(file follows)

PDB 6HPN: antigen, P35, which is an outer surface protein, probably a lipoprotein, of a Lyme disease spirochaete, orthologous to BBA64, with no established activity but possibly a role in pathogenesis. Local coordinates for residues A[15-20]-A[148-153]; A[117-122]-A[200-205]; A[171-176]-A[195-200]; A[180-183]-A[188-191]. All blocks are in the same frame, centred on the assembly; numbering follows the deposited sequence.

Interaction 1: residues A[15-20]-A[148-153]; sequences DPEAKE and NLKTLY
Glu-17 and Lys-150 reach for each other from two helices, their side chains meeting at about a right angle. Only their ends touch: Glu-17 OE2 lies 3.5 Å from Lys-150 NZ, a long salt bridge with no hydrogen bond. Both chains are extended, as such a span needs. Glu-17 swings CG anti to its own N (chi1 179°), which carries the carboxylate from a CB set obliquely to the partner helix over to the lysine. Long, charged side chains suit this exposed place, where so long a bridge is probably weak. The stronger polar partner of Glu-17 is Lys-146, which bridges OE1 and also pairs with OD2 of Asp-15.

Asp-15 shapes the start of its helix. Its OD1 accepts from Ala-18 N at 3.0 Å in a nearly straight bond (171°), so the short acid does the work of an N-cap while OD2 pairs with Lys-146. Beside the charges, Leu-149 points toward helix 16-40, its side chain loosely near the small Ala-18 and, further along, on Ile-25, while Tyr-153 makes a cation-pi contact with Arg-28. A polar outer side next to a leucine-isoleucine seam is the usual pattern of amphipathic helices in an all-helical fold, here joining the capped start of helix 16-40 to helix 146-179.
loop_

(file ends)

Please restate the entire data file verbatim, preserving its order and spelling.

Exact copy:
PDB 6HPN: antigen, P35, which is an outer surface protein, probably a lipoprotein, of a Lyme disease spirochaete, orthologous to BBA64, with no established activity but possibly a role in pathogenesis. Local coordinates for residues A[15-20]-A[148-153]; A[117-122]-A[200-205]; A[171-176]-A[195-200]; A[180-183]-A[188-191]. All blocks are in the same frame, centred on the assembly; numbering follows the deposited sequence.

Interaction 1: residues A[15-20]-A[148-153]; sequences DPEAKE and NLKTLY
Glu-17 and Lys-150 reach for each other from two helices, their side chains meeting at about a right angle. Only their ends touch: Glu-17 OE2 lies 3.5 Å from Lys-150 NZ, a long salt bridge with no hydrogen bond. Both chains are extended, as such a span needs. Glu-17 swings CG anti to its own N (chi1 179°), which carries the carboxylate from a CB set obliquely to the partner helix over to the lysine. Long, charged side chains suit this exposed place, where so long a bridge is probably weak. The stronger polar partner of Glu-17 is Lys-146, which bridges OE1 and also pairs with OD2 of Asp-15.

Asp-15 shapes the start of its helix. Its OD1 accepts from Ala-18 N at 3.0 Å in a nearly straight bond (171°), so the short acid does the work of an N-cap while OD2 pairs with Lys-146. Beside the charges, Leu-149 points toward helix 16-40, its side chain loosely near the small Ala-18 and, further along, on Ile-25, while Tyr-153 makes a cation-pi contact with Arg-28. A polar outer side next to a leucine-isoleucine seam is the usual pattern of amphipathic helices in an all-helical fold, here joining the capped start of helix 16-40 to helix 146-179.
loop_